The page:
Archive for October, 2009

Nagios: Auto detect new hosts and add them to your hosts template

Saturday, October 31st, 2009

Here is a group of files that you can put together in order to create a process to auto detect new hosts on your network when they are entered into DNS. If your DNS servers are Window Servers you will have to install the “dig” command and open the port to enable DNS searches.

Perform a “touch” command to create the new_hosts and found_this files.

README

Author: Mike Kniaziewicz
Purpose: Designed for Nagios 3.0 to dynamically search a domain and add newly found hosts to a host configuration file.
Email: mikhail@ebusinessjuncture.com
License: GNU Software License
Notice: There are no implicit or explicit warrantees associated with this software

Overview:
	auto_detect_hosts.pl was designed to gather information about the hosts in the DNS file for a particular domain. The software is meant to be run behind a firewall and is not for snooping on external domains. The software performs a 'dig' command, gathers the information, matches found host names against host names in Nagios, writes the found host names to new_hosts.cfg (all entries are commented out) and sends email to a specified email address with new hosts discovered.

Prerequisites:
	Must have Perl installed.
	Have all your host definitions in the same directory. This is so you are not searching unneccessary files.
	Modify the variables in auto_detect_hosts.pl file to match your enterprise requirements.

Installation:
	Place auto_detect_hosts,found_this and new_hosts in the same directory.
	Place new_hosts.cfg in the directory with your other host definitions.

	auto_detect_hosts.pl variables:

		my $email = 'userid\@domain.com'.
		my @mailer = [];		#array to hold new hosts for emailing
		my $domain_name = "com";	#Your domain name
		my $dig_cmd = "/usr/bin/dig";	#Path to "dig" command
		my @findings = []; 		#array to hold command returns
		my @lines = []; 		#array to hold search returns
		my $lines;			#holds individual lines
		my $path_to_hosts = "/$PREFIX/etc/objects/hosts/*"; #path to host config files
		my @ind_record; 		#array for individual findings
		my $counter = 0; 		#counter to cycle through array records
		NOTE: You will need to manually change some variables within the script to match your configurations. Examples are search string and file paths. I have changed the file paths to include $PREFIX so you can find where to make changes easily. If you are having problems running this script check first to make sure the path-to-perl is correct and the files have at least r+w permissions and the auto_detect_hosts.pl is executable.

	auto_detect_hosts.pl functions:

		sub mailer: Places newly found hosts and IP addresses into a file
		sub write_cfg_header: Writes the template information to the new_hosts.cfg file in the Nagios hosts directory.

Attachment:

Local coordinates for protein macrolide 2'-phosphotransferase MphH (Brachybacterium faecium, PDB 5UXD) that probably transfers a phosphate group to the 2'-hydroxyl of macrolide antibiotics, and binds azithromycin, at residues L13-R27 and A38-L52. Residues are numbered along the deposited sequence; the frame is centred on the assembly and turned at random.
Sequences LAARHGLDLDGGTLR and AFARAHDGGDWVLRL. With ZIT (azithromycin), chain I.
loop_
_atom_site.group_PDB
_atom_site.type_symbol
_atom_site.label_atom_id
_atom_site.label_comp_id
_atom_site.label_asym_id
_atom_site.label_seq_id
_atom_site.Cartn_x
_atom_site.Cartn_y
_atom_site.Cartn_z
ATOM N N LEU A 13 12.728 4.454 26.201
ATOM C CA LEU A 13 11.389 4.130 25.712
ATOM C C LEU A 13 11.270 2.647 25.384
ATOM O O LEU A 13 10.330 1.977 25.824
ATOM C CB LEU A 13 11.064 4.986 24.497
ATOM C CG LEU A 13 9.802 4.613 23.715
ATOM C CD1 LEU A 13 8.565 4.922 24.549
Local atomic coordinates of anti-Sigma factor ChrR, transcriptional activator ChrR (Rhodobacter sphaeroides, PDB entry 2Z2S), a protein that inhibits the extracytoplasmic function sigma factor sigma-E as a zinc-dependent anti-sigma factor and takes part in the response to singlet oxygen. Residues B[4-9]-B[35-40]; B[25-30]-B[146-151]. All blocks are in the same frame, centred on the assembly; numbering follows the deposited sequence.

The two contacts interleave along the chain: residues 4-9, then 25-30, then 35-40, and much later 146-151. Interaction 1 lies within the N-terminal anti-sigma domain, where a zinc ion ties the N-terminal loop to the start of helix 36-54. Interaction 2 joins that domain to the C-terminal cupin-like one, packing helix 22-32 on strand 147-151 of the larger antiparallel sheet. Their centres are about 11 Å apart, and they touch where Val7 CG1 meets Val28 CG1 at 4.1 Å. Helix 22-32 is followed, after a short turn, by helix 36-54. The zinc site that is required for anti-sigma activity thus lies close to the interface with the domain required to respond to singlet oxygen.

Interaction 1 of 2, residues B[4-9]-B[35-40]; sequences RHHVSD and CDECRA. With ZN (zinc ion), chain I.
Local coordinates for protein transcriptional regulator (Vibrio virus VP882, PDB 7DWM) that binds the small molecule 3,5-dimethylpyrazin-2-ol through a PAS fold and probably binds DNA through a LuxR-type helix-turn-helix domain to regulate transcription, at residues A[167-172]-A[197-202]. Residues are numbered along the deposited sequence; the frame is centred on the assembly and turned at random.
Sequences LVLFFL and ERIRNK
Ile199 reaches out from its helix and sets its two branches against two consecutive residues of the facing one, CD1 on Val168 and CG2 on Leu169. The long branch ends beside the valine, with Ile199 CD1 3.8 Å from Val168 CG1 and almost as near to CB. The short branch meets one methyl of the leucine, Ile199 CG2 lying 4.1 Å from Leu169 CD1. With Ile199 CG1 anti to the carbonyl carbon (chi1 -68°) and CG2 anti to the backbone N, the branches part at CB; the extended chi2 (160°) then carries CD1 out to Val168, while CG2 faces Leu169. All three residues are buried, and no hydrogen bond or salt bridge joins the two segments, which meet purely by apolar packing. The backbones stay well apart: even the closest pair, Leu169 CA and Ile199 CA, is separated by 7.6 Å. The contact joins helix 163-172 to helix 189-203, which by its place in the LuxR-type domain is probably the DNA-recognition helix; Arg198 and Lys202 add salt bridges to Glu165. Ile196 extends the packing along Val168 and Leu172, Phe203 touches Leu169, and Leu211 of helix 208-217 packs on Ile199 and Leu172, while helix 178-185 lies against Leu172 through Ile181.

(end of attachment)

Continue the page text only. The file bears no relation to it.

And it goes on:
sub find_match: compairs the "dig" command results to hosts already in the Nagios hosts directory
		sub send_mail: Send email to the addresses listed in the email variable with a listing of new hosts found.
	
	Crontab Entry:
		In order to make this script fully functional you need to add it to your nagios crontab. Here is a sample entry to have the script run at 3:30 AM every day:
	30 3 * * * /$PREFIX/libexec/auto_detect_hosts.pl

After Thoughts:
	Any questions or suggestions please let me know at: mikhail@ebusinessjuncture.com.

auto_detect_new_hosts.pl

#!/usr/bin/perl -w

################################################################################

#Author:        Mikhail Kniaziewicz
#Date:          July 6, 2009
#Name:          auto_detect_hosts.pl
#Version:	1.0
#Purpose:       Auto detect host on a domain
#               using "dig"and add them to 
#               the Nagios hosts file: 
#               new_hosts.cfg with basic 
#               PING command enabled
#
#Function Definitions
#sub mailer: Places newly found hosts and IP addresses into a file
#sub write_cfg_header: Writes the template information to the new_hosts.cfg filein the Nagios hosts directory.
#sub find_match: compairs the "dig" command results to hosts already in the Nagios hosts directory
#sub send_mail: Send email to the addresses listed in the email variable with a listing of new hosts found.

################################################################################

use strict;

################################################################################

#define variables
my $email = "userid\@domain.com"; #Where you want email sent
my @mailer = [];		#array to hold new hosts for emailing
my $domain_name = "domain.com";	#Your domain name
my $dig_cmd = "/usr/bin/dig";	#Path to "dig" command
my @findings = []; 		#array to hold command returns
my @lines = []; 		#array to hold search returns
my $lines;			#holds individual lines
my $path_to_hosts = "/$PREFIX/etc/objects/hosts/*"; #path to host config files
my @ind_record; 		#array for individual findings
my $counter = 0; 		#counter to cycle through array records

################################################################################
@findings = `$dig_cmd axfr $domain_name`; #put data into array
print `cp /dev/null /$PREFIX/libexec/new_hosts`;
open FH,">/$PREFIX/libexec/found_this" ||  die $!;
write_cfg_header(); #write the header is the file is empty
while ($findings[$counter]){
		if (($findings[$counter] =~ m/^\d+|\w+\.domain\.com/g) && ($findings[$counter] !~ /MX|SOA|CNAME|TXT|HINFO/)){
			$findings[$counter] =~ s/\t+|\s/:/g;
			chomp $findings[$counter];
			print  FH "$findings[$counter]\n";
		$counter++;
		}
		else {
		$counter++;
		}
	}
close(FH);
open FH,";
	 foreach $lines(@lines){
            chomp $lines;
            @ind_record = split(/:/,$lines,5);
	    $ind_record[0] =~ s/\.$//g;
	    $ind_record[4] =~ s/\:$//g;
		find_match($ind_record[0],$ind_record[4]);
         }
close(FH);
        my $filesize = -s  "/$PREFIX/libexec/new_hosts"; #file to check size
        if ($filesize != 0){